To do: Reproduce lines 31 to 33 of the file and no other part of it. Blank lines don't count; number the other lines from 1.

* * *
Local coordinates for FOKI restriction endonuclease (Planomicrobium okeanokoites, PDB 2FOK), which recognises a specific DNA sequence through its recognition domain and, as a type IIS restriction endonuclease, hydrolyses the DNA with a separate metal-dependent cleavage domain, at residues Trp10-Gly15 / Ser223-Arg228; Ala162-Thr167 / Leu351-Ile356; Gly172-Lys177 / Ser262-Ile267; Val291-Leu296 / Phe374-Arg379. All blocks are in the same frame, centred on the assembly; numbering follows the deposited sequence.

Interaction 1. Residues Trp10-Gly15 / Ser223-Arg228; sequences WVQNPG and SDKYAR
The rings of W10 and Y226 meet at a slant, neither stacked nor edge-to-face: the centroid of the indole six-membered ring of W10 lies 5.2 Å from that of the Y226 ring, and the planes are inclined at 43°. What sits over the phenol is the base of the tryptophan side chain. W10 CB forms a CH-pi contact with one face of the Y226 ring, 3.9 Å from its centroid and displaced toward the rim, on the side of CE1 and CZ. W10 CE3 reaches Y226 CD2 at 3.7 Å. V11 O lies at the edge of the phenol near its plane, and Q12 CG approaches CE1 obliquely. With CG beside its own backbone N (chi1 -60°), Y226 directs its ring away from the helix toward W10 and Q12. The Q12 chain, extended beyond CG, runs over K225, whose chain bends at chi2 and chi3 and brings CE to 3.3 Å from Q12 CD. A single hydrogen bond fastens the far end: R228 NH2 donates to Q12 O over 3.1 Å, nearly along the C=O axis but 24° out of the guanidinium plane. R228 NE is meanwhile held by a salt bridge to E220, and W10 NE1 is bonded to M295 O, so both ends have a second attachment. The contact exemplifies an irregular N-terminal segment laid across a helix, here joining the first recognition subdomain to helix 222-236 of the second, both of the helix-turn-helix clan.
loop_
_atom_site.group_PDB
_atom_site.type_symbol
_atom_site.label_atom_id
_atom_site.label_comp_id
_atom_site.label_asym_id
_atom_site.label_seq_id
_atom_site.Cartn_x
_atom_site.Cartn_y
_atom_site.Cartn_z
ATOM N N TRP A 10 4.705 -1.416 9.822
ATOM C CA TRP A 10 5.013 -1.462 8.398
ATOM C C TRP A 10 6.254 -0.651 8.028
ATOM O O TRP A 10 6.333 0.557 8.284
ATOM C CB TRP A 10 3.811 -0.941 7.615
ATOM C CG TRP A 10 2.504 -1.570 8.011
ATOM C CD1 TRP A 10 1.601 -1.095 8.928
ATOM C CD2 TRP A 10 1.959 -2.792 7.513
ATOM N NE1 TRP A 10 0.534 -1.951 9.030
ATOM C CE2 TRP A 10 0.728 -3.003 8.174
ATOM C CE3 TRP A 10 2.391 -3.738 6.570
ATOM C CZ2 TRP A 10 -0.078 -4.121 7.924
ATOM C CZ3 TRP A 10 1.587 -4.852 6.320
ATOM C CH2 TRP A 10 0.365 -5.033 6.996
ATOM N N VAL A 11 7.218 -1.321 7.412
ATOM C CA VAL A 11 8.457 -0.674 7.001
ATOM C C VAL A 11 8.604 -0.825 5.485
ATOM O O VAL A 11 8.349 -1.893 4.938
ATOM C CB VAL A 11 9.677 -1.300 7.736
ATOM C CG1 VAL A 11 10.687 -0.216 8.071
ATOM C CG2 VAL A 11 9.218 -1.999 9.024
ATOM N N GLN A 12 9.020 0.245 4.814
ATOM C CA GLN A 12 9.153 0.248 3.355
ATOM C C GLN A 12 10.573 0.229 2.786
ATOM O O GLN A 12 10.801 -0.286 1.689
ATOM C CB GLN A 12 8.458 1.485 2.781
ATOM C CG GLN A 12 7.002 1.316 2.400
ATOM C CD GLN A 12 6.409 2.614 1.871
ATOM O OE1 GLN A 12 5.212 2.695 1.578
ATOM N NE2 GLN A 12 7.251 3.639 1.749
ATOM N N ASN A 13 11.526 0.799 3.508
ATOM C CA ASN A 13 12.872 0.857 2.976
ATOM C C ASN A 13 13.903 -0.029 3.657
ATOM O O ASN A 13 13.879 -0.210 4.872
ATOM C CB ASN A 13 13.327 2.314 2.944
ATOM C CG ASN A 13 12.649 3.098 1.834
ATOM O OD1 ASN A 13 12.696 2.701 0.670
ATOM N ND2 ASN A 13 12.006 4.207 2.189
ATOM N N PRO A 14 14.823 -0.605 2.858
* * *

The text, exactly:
ATOM O O VAL A 11 8.349 -1.893 4.938
ATOM C CB VAL A 11 9.677 -1.300 7.736
ATOM C CG1 VAL A 11 10.687 -0.216 8.071